Consuming fruits and vegetables in our daily diet are not only healthy because they help reduce the risk of obesity, type 2 diabetes, heart disease, cancer and stroke, but researchers now say that its psychological benefits can also be tapped into to tackle depression.
Researchers from the University of Otago in New Zealand found that young adults who were given extra fruits and vegetables each day for two weeks ate more of the produce and experienced a boost in motivation and vitality.
They enrolled 171 students aged between 18 and 25 and were divided into three groups for the two-week study. One group continued with their normal eating pattern; the second were personally handed two additional servings of fresh fruits and vegetables, including carrots, kiwi fruit, apples, and oranges each day, but the last group were given prepaid produce vouchers and received text reminders to consume more fruits and vegetables.
The participants were subjected to psychological assessments that evaluated mood, vitality, motivation, symptoms of depression and anxiety, and other determinants of mental health and well-being at the beginning and end of the study.
The researchers found that participants who personally received extra fruits and vegetables experienced improvements in psychological well-being. They demonstrated improvements in vitality, motivation, and flourishing.
But the other two groups showed no improvements in psychological well-being over the two-week period. Furthermore, no improvements were seen in symptoms of depression and anxiety in any of the groups.
Still, the researchers say that their findings in the journal PLOS One indicate that increasing the intake of fruits and vegetables through personal delivery may lead to rapid benefits for psychological well-being.
According to them, “providing young adults with high-quality FV [fruits and vegetables], not texting them reminders to eat more FV and giving them a voucher, resulted in improvements to their psychological well-being over a two-week period.”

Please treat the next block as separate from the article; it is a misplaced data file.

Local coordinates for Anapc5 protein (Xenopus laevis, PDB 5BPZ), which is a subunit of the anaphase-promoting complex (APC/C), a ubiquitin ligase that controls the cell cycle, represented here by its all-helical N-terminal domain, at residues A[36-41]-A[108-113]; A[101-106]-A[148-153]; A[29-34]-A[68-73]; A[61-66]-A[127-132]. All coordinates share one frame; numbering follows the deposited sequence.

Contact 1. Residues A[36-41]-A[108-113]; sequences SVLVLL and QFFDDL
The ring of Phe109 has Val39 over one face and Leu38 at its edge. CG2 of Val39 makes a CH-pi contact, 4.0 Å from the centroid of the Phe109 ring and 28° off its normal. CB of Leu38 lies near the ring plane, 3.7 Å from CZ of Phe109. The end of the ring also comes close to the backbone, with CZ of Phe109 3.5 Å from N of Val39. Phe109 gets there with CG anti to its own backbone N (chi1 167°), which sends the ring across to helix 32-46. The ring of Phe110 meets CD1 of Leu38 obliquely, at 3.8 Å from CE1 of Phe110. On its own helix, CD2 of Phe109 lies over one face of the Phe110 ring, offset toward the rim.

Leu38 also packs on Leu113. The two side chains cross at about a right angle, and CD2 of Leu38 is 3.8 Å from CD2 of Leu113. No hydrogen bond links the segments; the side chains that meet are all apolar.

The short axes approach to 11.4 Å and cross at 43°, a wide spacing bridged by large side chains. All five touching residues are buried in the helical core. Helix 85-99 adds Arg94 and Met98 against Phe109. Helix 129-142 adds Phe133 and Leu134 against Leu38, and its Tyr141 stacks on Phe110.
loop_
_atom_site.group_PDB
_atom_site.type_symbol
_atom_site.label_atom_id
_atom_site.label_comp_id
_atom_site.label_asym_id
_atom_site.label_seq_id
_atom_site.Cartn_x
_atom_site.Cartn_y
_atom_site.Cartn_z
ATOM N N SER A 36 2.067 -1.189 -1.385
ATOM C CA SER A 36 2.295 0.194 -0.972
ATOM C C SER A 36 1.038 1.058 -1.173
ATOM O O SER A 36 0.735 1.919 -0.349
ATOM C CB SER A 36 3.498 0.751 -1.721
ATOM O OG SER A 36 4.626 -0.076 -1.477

In recent years, studies have suggested that fruit and vegetable intake may also improve mental health. Dr Kayode Adedapo, a Consultant Chemical Pathologist at the Department of Nuclear Medicine, University College Hospital (UCH), Ibadan declared that some vitamins had been established to help in adjusting one’s mood, adding that fruits like oranges and banana contain substances that elevates mood.
“By taking whole fruits and vegetables, the body will take out what it actually needed to be in optimal health rather than taking isolated vitamin and mineral supplements,” he added.
Moreover, Dr Victor Makanjuola, a consultant psychiatrist, University College Hospital (UCH), Ibadan, Oyo State stated that balanced diet is beneficial to good health, including mental health.
According to him, fruits like banana are rich in serotonin, the so-called happiness hormone that is helpful for mental disorders such as depression even though it cannot treat the mental problem.
Although depression is not caused by just one factor, Dr Makanjoula declared that eating a balanced and adequate diet can help prevent deficiencies in some vitamins, minerals, amino and fatty acids that are directly . to emotional wellbeing.
But there’s a wealth of research that suggests that certain types of food actually contain essential components for good mental health, with deficiencies potentially even worsening diagnosable mental disorders such as depression.
Some studies concluded also that a diet high in vegetables, fruits, fish, nuts, whole grains and olive oil could stave off depression. Spanish scientists from the Universities of Las Palmas and Navarra found that those who followed a classic Mediterranean diet were 30 per cent less likely to develop depression in a study reported in the journal, Archives of General Psychiatry.
Research has also suggested that omega 3, the essential fatty acids found in fish oils, can improve mood. It was associated with better moods and a higher self-reported mental health, even after adjustment for factors such as income, age and other eating patterns.
Indeed, one of the most compelling studies from Harvard found that omega-3 fatty acids in conjunction with medication worked effectively to manage manic depression.
While it is clear the brain can be greatly influenced by what we eat, researchers think food’s effect on happiness is based on evidence that dietary changes can bring about changes in our brain chemistry – altering the hormones responsible for controlling our mood.
There has also been interesting research to suggest that trying to lose weight on a diet that restricts calories too severely can have a detrimental effect on mood too.
Moreover, research shows that exercising for just 45 minutes, three to four times per week, releases mood-boosting endorphins in the brain which can be as effective at treating mild to moderate depression.
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